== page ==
About Careers MedBlog Contact us

Lead A Healthy Lifestyle To Reduce End-Of-Life Disability

by Bidita Debnath on October 2, 2016 at 5:21 PM
Font : A-A+

 Lead A Healthy Lifestyle To Reduce End-Of-Life Disability

Leading a healthy lifestyle can shorten the time that is spent disabled near the end of one's life by nearly two years, suggests a new study.

Older adults with the healthiest lifestyles could expect to spend about 1.7 fewer years disabled at the end of their lives, compared to their unhealthiest counterparts, the findings showed.


"The duration of the disabled period near the end of one's life has enormous personal and societal implications, ranging from quality of life to health care costs," said senior author Anne Newman, Professor at University of Pittsburgh Graduate School of Public Health in the US.

"We discovered that, fortunately, by improving lifestyle we can postpone both death and disability. In fact, it turns out that we're compressing that disabled end-of-life period," Newman noted.

The findings, published online in the Journal of the American Geriatrics Society, are based on analysis of a quarter century of data.

Newman and her colleagues examined data collected by the Cardiovascular Health Study, which followed 5,888 US adults for 25 years. All of the participants were aged 65 or older and were not institutionalised or wheelchair-dependent when they enrolled.

The participants reported or were assessed for various lifestyle factors, including smoking habits, alcohol consumption, physical activity, diet, weight and their social support system.

The researchers took into account and adjusted results for such factors as participants' age, sex, race, education, income, marital status and chronic health conditions.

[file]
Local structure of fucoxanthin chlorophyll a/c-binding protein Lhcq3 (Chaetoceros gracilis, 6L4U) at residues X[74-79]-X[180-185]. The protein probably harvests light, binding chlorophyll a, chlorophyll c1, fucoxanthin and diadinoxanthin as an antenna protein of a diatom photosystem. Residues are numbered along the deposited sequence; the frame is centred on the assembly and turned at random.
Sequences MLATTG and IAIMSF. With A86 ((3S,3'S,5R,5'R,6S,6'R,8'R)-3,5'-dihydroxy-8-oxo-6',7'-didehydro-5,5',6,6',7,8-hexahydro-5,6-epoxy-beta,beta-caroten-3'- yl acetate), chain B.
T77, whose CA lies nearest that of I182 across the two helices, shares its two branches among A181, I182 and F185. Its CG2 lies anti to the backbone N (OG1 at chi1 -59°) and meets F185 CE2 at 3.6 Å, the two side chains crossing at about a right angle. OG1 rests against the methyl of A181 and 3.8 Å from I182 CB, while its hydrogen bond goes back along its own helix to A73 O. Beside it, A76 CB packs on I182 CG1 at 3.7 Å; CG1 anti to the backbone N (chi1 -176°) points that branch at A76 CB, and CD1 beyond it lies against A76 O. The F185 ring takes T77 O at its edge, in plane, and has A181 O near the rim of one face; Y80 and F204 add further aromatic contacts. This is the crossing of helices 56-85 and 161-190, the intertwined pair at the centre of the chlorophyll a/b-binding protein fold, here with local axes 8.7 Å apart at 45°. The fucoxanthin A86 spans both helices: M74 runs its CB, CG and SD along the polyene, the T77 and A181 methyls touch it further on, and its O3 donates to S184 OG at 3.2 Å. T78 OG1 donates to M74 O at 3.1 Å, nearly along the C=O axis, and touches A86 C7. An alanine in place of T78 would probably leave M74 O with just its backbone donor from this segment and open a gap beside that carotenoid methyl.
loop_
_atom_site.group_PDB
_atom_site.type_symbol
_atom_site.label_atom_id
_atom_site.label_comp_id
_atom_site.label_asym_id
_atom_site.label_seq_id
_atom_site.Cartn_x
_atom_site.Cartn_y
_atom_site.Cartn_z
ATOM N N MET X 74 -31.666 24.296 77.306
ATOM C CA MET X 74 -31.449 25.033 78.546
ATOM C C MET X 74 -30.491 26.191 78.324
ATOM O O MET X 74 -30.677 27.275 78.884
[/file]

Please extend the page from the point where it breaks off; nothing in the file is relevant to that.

Across all the participants, the average number of disabled years directly preceding death -- years when the person had difficulty eating, bathing, toileting, dressing, getting out of bed or a chair, or walking around the home -- averaged 4.5 years for women and 2.9 years for men.

For each gender, those with the healthiest lifestyle (those who were nonsmokers of a healthy weight and diet and getting regular exercise) not only lived longer, but had fewer disabled years at the end of their lives, the study said.

Source: IANS

Recommended Reading

This site uses cookies to deliver our services.By using our site, you acknowledge that you have read and understand our Cookie Policy, Privacy Policy, and our Terms of Use  Ok, Got it. Close

Lead A Healthy Lifestyle To Reduce End-Of-Life Disability Personalised Printable Document (PDF)

Please complete this form and we'll send you a personalised information that is requested

You may use this for your own reference or forward it to your friends.

Please use the information prudently. If you are not a medical doctor please remember to consult your healthcare provider as this information is not a substitute for professional advice.

Name *

Email Address *

Country *

Areas of Interests